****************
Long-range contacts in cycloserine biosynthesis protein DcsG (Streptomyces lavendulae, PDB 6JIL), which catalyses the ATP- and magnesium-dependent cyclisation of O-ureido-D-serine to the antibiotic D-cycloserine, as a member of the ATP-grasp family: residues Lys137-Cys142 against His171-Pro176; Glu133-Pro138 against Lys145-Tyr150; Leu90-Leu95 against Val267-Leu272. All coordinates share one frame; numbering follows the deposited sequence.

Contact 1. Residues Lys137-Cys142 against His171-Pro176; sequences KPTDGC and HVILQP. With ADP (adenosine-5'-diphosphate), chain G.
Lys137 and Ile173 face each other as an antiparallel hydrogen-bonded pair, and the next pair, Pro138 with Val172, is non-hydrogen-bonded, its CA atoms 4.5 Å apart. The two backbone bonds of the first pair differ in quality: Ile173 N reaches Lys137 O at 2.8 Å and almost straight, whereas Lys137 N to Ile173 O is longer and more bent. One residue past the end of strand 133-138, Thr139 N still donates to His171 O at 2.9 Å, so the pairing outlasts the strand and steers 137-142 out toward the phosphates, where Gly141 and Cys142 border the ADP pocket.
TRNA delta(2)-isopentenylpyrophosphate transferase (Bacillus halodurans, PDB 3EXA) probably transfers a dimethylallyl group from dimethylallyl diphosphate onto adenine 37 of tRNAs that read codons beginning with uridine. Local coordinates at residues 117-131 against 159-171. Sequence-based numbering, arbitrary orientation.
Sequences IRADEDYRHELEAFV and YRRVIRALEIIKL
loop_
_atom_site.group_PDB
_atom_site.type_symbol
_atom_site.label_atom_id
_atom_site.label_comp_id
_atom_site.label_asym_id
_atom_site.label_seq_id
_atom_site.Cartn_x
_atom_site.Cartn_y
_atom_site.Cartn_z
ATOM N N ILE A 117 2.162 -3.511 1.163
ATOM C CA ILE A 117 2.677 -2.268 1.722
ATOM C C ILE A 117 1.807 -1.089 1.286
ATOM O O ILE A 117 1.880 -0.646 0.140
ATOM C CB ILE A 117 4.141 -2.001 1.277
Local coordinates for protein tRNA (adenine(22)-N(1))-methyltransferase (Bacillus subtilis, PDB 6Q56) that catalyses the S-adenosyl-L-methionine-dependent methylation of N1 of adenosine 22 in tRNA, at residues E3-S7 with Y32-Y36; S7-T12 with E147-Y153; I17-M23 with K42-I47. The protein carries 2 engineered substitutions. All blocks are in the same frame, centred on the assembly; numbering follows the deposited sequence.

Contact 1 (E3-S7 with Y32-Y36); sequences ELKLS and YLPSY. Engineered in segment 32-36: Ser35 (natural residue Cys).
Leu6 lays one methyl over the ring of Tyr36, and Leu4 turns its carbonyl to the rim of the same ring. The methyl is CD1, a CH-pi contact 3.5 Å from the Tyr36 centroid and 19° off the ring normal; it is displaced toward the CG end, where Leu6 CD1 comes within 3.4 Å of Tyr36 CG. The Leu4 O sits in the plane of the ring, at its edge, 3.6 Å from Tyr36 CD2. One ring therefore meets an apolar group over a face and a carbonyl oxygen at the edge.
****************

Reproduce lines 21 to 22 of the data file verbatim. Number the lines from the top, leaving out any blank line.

Local coordinates for protein tRNA (adenine(22)-N(1))-methyltransferase (Bacillus subtilis, PDB 6Q56) that catalyses the S-adenosyl-L-methionine-dependent methylation of N1 of adenosine 22 in tRNA, at residues E3-S7 with Y32-Y36; S7-T12 with E147-Y153; I17-M23 with K42-I47. The protein carries 2 engineered substitutions. All blocks are in the same frame, centred on the assembly; numbering follows the deposited sequence.

Contact 1 (E3-S7 with Y32-Y36); sequences ELKLS and YLPSY. Engineered in segment 32-36: Ser35 (natural residue Cys).